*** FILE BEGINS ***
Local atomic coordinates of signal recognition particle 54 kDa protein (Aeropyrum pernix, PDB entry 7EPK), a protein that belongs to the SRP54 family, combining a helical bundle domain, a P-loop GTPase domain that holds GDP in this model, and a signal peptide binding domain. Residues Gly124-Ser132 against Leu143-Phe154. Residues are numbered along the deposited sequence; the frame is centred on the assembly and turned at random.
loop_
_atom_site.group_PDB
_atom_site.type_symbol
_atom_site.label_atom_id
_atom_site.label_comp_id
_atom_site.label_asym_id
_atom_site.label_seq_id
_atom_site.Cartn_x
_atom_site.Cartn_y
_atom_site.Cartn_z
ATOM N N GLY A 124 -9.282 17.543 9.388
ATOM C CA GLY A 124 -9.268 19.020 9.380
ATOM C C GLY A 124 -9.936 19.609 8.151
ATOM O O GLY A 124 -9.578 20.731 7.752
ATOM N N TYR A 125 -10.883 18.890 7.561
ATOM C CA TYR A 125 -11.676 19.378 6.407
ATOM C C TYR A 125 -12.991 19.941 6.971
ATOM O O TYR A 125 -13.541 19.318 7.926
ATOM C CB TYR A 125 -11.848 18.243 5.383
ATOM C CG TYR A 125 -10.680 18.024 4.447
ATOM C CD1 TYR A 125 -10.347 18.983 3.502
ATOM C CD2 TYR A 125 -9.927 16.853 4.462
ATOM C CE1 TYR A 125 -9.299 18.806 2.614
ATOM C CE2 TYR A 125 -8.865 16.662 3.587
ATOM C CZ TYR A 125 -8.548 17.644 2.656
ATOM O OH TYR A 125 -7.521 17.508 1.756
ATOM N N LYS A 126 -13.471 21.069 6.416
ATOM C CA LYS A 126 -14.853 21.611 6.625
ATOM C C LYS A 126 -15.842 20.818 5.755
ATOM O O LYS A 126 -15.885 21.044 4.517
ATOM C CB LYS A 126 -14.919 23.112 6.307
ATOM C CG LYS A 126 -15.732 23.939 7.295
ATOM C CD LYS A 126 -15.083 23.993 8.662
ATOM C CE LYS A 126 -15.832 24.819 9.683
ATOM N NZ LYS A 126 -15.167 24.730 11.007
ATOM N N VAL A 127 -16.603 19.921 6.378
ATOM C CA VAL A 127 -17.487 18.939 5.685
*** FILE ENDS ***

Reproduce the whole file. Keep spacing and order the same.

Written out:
Local atomic coordinates of signal recognition particle 54 kDa protein (Aeropyrum pernix, PDB entry 7EPK), a protein that belongs to the SRP54 family, combining a helical bundle domain, a P-loop GTPase domain that holds GDP in this model, and a signal peptide binding domain. Residues Gly124-Ser132 against Leu143-Phe154. Residues are numbered along the deposited sequence; the frame is centred on the assembly and turned at random.
loop_
_atom_site.group_PDB
_atom_site.type_symbol
_atom_site.label_atom_id
_atom_site.label_comp_id
_atom_site.label_asym_id
_atom_site.label_seq_id
_atom_site.Cartn_x
_atom_site.Cartn_y
_atom_site.Cartn_z
ATOM N N GLY A 124 -9.282 17.543 9.388
ATOM C CA GLY A 124 -9.268 19.020 9.380
ATOM C C GLY A 124 -9.936 19.609 8.151
ATOM O O GLY A 124 -9.578 20.731 7.752
ATOM N N TYR A 125 -10.883 18.890 7.561
ATOM C CA TYR A 125 -11.676 19.378 6.407
ATOM C C TYR A 125 -12.991 19.941 6.971
ATOM O O TYR A 125 -13.541 19.318 7.926
ATOM C CB TYR A 125 -11.848 18.243 5.383
ATOM C CG TYR A 125 -10.680 18.024 4.447
ATOM C CD1 TYR A 125 -10.347 18.983 3.502
ATOM C CD2 TYR A 125 -9.927 16.853 4.462
ATOM C CE1 TYR A 125 -9.299 18.806 2.614
ATOM C CE2 TYR A 125 -8.865 16.662 3.587
ATOM C CZ TYR A 125 -8.548 17.644 2.656
ATOM O OH TYR A 125 -7.521 17.508 1.756
ATOM N N LYS A 126 -13.471 21.069 6.416
ATOM C CA LYS A 126 -14.853 21.611 6.625
ATOM C C LYS A 126 -15.842 20.818 5.755
ATOM O O LYS A 126 -15.885 21.044 4.517
ATOM C CB LYS A 126 -14.919 23.112 6.307
ATOM C CG LYS A 126 -15.732 23.939 7.295
ATOM C CD LYS A 126 -15.083 23.993 8.662
ATOM C CE LYS A 126 -15.832 24.819 9.683
ATOM N NZ LYS A 126 -15.167 24.730 11.007
ATOM N N VAL A 127 -16.603 19.921 6.378
ATOM C CA VAL A 127 -17.487 18.939 5.685